A yes or no vote on Measure Q will have no impact on pensions or pension costs for the Fire District above and beyond what has already been done and our current staffing levels.

Budget-

An updated 10 year budget plan has been placed online on the Fire District website: www.cccfpd.org

You will see that the district stays in the “black” for the entire time of the tax. The tax is in place for 7 years. In 10 years the pension obligation bond will be paid off. This puts 14-16 million dollars back into the budget. The budget does not show the savings created by the pension changes that will be implemented in 2013 because these cost are being evaluated by the retirement board and have not been made available. Once these costs are known, the pension cost projections in the current plan will be further reduced.

The 10 year plan also does not include the money being returned to the district due to the elimination of the Redevelopment Agencies. We have lost over 12 million dollars to this agency and are scheduled to receive 2 million of it back so far. As the RDAs complete projects that are already in the works, those taxes will return to the appropriate taxing agency. It is not predictable based on the number of RDAs and their various projects and how long it will take for each agency to be completely dissolved. The RDA money will continue to trickle back into the Fire District’s revenue base over time.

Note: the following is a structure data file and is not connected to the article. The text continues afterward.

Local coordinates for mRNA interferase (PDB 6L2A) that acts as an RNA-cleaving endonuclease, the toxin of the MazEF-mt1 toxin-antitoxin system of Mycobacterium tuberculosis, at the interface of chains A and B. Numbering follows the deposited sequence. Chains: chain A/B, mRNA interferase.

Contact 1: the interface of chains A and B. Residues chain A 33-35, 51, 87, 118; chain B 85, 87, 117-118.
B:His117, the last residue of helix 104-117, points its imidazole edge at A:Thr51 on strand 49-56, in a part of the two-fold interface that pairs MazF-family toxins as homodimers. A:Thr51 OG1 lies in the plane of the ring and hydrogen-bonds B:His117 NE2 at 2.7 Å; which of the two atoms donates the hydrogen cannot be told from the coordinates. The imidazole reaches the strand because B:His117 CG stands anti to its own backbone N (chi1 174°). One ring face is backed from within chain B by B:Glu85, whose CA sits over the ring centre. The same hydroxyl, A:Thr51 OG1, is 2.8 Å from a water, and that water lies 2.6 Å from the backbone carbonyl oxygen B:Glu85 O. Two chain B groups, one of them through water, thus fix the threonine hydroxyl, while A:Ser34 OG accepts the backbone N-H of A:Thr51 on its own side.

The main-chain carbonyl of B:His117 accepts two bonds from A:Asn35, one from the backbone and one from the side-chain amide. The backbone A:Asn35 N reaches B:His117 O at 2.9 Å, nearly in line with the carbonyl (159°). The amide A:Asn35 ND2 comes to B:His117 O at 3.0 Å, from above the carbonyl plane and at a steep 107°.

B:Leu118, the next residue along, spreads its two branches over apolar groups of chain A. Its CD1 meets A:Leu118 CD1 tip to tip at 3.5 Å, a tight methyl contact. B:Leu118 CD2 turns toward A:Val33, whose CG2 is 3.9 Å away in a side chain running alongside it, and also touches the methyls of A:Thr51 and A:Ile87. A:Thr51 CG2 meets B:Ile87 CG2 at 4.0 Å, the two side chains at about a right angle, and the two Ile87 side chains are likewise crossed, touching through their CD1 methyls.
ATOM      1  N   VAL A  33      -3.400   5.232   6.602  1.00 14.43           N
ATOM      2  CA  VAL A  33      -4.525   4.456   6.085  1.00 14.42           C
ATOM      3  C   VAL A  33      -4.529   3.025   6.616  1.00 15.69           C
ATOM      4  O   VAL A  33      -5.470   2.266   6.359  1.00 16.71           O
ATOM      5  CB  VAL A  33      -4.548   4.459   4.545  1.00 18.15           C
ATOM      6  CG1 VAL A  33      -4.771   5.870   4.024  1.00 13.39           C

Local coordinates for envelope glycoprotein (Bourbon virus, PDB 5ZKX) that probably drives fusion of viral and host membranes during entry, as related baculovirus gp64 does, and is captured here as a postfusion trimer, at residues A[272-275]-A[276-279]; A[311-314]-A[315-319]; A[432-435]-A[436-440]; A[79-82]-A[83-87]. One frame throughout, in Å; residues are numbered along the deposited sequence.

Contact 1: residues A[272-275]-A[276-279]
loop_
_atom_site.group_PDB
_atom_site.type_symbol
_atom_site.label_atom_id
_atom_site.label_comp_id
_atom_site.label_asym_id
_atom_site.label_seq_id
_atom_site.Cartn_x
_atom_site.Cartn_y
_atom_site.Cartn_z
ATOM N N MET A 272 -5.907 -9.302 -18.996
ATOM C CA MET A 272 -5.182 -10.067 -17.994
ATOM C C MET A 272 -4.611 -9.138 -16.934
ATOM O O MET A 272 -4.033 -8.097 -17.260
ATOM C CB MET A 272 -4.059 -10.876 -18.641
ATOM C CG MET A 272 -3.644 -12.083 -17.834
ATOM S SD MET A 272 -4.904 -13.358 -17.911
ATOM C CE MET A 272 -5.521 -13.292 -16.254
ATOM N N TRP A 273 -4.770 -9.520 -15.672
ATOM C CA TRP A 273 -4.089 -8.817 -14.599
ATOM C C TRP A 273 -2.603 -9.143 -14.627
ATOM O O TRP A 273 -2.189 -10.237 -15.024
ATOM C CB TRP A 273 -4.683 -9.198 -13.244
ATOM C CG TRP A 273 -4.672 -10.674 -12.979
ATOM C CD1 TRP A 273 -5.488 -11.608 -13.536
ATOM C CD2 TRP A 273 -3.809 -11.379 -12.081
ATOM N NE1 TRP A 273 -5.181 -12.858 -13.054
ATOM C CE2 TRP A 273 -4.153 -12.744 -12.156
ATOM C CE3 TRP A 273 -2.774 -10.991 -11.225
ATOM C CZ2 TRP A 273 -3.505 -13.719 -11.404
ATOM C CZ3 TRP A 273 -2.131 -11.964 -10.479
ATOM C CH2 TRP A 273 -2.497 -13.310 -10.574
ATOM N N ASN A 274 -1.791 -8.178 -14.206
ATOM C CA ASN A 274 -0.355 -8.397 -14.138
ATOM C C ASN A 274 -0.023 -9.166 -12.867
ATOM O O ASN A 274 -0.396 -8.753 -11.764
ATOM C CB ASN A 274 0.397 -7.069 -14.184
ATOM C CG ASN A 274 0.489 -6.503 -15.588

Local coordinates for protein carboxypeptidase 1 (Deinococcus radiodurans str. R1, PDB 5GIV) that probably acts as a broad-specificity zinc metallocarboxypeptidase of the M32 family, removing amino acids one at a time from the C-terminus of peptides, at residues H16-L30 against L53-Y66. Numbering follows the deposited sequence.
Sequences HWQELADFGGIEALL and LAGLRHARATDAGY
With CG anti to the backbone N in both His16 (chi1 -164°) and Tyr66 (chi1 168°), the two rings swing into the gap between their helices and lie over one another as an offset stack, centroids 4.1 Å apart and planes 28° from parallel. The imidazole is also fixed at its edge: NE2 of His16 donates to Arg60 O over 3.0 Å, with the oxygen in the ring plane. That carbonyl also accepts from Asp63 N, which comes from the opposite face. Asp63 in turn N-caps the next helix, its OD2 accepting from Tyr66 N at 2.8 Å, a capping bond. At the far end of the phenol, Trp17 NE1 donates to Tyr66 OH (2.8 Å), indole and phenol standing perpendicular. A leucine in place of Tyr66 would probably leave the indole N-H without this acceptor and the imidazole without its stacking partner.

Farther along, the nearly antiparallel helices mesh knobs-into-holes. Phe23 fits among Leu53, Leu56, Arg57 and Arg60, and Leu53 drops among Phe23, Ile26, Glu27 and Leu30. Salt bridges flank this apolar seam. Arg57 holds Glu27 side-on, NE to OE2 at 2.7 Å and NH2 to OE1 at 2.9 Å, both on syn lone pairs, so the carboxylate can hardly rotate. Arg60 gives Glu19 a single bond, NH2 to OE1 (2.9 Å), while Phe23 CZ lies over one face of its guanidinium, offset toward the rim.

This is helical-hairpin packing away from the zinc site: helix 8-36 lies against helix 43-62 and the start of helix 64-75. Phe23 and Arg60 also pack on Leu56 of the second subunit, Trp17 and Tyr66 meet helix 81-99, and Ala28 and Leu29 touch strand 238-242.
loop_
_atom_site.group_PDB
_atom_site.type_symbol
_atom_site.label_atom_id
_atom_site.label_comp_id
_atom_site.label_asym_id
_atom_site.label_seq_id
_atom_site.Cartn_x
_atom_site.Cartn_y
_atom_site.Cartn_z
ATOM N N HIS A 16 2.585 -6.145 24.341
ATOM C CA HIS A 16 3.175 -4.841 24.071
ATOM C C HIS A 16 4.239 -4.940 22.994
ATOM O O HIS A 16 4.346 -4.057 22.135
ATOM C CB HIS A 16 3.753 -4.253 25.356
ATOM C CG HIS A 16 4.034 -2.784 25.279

The budget plan uses conservative growth in assessed value increases, and is all based on projections. Changes and adjustments can be made annually based on the economy and annual revenue actually received.

Voting “No” on Measure Q assures the minimum of a $16-$20 million dollar budget deficit based on the current service level.

Response to fire calls as compared to medical emergencies (Service Delivery Model)-